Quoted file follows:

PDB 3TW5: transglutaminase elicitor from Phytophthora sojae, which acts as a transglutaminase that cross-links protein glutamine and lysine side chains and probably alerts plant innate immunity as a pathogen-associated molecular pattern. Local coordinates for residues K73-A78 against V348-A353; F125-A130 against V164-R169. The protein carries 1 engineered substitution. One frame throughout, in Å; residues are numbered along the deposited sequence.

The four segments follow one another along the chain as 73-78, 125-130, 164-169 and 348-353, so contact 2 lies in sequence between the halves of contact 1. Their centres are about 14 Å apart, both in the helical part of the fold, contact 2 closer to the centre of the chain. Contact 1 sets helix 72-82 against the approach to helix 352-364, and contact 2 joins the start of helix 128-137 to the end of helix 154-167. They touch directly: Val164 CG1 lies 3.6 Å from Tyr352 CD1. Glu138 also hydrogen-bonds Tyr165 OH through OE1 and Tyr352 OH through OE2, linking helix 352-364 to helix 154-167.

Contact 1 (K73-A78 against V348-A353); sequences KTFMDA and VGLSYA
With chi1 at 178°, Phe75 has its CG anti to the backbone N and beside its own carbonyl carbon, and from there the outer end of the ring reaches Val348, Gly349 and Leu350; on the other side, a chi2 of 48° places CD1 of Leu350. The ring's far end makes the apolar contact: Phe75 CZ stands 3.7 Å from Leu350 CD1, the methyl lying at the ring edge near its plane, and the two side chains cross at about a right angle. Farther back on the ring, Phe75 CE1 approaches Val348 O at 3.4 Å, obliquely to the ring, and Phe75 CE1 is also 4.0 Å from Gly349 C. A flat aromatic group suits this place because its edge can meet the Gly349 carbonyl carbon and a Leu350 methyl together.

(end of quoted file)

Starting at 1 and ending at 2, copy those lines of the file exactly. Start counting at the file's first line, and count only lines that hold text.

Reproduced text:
PDB 3TW5: transglutaminase elicitor from Phytophthora sojae, which acts as a transglutaminase that cross-links protein glutamine and lysine side chains and probably alerts plant innate immunity as a pathogen-associated molecular pattern. Local coordinates for residues K73-A78 against V348-A353; F125-A130 against V164-R169. The protein carries 1 engineered substitution. One frame throughout, in Å; residues are numbered along the deposited sequence.

The four segments follow one another along the chain as 73-78, 125-130, 164-169 and 348-353, so contact 2 lies in sequence between the halves of contact 1. Their centres are about 14 Å apart, both in the helical part of the fold, contact 2 closer to the centre of the chain. Contact 1 sets helix 72-82 against the approach to helix 352-364, and contact 2 joins the start of helix 128-137 to the end of helix 154-167. They touch directly: Val164 CG1 lies 3.6 Å from Tyr352 CD1. Glu138 also hydrogen-bonds Tyr165 OH through OE1 and Tyr352 OH through OE2, linking helix 352-364 to helix 154-167.